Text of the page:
Henry Gray (18211865). Anatomy of the Human Body. 1918.
3a. 2. The Thoracic Vertebræ
The thoracic vertebræ(Fig. 90) are intermediate in size between those of the cervical and lumbar regions; they increase in size from above downward, the upper vertebræ being much smaller than those in the lower part of the region. They are distinguished by the presence of facets on the sides of the bodies for articulation with the heads of the ribs, and facets on the transverse processes of all, except the eleventh and twelfth, for articulation with the tubercles of the ribs.
The bodies in the middle of the thoracic region are heart-shaped, and as broad in the antero-posterior as in the transverse direction. At the ends of the thoracic region they resemble respectively those of the cervical and lumbar vertebræ. They are slightly thicker behind than in front, flat above and below, convex from side to side in front, deeply concave behind, and slightly constricted laterally and in front. They present, on either side, two costal demi-facets, one above, near the root of the pedicle, the other below, in front of the inferior vertebral notch; these are covered with cartilage in the fresh state, and, when the vertebræ are articulated with one another, form, with the intervening intervertebral fibrocartilages, oval surfaces for the reception of the heads of the ribs. The pedicles are directed backward and slightly upward, and the inferior vertebral notches are of large size, and deeper than in any other region of the vertebral column. The laminæ are broad, thick, and imbricatedthat is to say, they overlap those of subjacent vertebræ like tiles on a roof. The vertebral foramen is small, and of a circular form. The spinous process is long, triangular on coronal section, directed obliquely downward, and ends in a tuberculated extremity. These processes overlap from the fifth to the eighth, but are less oblique in direction above and below. The superior articular processes are thin plates of bone projecting upward from the junctions of the pedicles and laminæ; their articular facets are practically flat, and are directed backward and a little lateralward and upward. The inferior articular processes are fused to a considerable extent with the laminæ, and project but slightly beyond their lower borders; their facets are directed forward and a little medialward and downward. The transverse processes arise from the arch behind the superior articular processes and pedicles; they are thick, strong, and of considerable length, directed obliquely backward and lateralward, and each ends in a clubbed extremity, on the front of which is a small, concave surface, for articulation with the tubercle of a rib. The first, ninth, tenth, eleventh, and twelfth thoracic vertebræ present certain peculiarities, and must be specially considered (Fig. 91).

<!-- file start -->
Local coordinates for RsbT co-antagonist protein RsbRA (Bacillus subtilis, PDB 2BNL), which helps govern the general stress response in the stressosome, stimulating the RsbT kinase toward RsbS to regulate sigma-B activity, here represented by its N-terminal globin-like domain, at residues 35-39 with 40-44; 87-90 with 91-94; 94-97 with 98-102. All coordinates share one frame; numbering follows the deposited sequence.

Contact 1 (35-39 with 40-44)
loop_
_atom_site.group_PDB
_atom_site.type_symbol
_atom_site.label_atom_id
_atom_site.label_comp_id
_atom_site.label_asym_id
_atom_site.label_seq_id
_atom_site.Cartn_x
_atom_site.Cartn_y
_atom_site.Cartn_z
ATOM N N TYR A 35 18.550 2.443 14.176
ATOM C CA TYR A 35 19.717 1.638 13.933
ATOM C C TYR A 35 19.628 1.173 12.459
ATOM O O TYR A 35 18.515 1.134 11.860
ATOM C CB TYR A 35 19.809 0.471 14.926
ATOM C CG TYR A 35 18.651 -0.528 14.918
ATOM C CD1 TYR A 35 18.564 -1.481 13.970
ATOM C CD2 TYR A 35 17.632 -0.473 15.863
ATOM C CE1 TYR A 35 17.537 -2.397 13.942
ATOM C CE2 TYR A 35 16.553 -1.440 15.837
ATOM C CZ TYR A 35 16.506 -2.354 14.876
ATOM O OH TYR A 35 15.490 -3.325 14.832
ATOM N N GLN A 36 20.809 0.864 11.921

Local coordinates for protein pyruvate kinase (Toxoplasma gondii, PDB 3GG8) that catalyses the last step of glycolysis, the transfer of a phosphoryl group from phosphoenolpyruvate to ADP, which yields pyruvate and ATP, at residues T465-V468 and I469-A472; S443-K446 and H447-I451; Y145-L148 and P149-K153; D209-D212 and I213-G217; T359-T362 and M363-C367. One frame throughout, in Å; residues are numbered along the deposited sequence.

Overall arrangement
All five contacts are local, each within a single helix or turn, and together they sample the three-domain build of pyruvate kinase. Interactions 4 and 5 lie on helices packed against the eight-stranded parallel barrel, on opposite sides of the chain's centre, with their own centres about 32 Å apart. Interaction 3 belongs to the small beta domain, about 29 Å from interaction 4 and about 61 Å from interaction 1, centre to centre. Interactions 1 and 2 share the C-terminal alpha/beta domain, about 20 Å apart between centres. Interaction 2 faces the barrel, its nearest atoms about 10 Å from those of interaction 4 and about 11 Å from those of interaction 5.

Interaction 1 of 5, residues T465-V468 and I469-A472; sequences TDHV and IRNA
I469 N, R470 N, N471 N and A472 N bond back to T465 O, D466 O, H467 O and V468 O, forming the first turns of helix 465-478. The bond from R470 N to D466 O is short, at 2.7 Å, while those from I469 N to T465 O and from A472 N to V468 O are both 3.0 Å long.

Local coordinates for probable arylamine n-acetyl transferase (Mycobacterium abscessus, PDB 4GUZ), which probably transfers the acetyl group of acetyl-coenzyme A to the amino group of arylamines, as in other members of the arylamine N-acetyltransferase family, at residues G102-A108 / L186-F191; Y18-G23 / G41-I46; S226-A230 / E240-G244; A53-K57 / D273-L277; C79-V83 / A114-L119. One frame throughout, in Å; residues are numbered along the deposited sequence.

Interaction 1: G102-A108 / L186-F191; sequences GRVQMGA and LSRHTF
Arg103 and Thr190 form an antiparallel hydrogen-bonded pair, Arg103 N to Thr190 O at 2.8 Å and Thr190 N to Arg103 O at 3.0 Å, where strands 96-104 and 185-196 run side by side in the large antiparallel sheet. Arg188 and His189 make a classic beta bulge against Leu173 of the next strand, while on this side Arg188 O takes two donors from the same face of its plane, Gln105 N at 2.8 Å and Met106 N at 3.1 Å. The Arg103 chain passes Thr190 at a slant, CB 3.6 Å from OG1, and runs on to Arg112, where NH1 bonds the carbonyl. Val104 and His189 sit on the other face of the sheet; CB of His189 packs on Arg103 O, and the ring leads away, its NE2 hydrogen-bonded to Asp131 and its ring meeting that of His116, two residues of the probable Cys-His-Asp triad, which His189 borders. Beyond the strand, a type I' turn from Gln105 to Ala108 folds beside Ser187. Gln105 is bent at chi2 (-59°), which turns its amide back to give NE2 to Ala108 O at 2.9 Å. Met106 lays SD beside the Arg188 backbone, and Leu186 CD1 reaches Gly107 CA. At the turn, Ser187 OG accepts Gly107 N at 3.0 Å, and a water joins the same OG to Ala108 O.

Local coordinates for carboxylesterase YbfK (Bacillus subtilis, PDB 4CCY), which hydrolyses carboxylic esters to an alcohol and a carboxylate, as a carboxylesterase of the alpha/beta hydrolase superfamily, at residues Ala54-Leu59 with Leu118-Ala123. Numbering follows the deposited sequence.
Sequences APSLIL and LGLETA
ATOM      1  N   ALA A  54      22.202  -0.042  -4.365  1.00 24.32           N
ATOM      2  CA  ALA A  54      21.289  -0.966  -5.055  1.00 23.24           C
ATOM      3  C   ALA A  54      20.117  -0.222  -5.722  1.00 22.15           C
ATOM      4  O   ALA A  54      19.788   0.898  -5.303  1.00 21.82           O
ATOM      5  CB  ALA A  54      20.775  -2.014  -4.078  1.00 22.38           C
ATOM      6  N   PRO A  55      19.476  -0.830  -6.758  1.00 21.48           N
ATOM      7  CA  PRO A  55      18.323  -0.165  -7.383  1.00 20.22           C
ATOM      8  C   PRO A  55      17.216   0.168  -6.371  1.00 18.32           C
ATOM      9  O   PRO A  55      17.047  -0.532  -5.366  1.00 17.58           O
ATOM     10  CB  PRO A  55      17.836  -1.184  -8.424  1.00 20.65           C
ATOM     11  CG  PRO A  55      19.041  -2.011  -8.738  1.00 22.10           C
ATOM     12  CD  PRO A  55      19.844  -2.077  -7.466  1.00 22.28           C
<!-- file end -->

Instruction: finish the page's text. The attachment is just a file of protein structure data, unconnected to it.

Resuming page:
The First Thoracic Vertebra has, on either side of the body, an entire articular facet for the head of the first rib, and a demi-facet for the upper half of the head of the second rib. The body is like that of a cervical vertebra, being broad transversely; its upper surface is concave, and lipped on either side. The superior articular surfaces are directed upward and backward; the spinous process is thick, long, and almost horizontal. The transverse processes are long, and the upper vertebral notches are deeper than those of the other thoracic vertebræ.
In the Eleventh Thoracic Vertebra the body approaches in its form and size to that of the lumbar vertebræ. The articular facets for the heads of the ribs are of large size, and placed chiefly on the pedicles, which are thicker and stronger in this and the next vertebra than in any other part of the thoracic region. The spinous process is short, and nearly horizontal in direction. The transverse processes are very short, tuberculated at their extremities, and have no articular facets.
The Twelfth Thoracic Vertebra has the same general characteristics as the eleventh, but may be distinguished from it by its inferior articular surfaces being convex and directed lateralward, like those of the lumbar vertebræ; by the general form of the body, laminæ, and spinous process, in which it resembles the lumbar vertebræ; and by each transverse process being subdivided into three elevations, the superior, inferior, and lateral tubercles: the superior and inferior correspond to the mammillary and accessory processes of the lumbar vertebræ. Traces of similar elevations are found on the transverse processes of the tenth and eleventh thoracic vertebræ.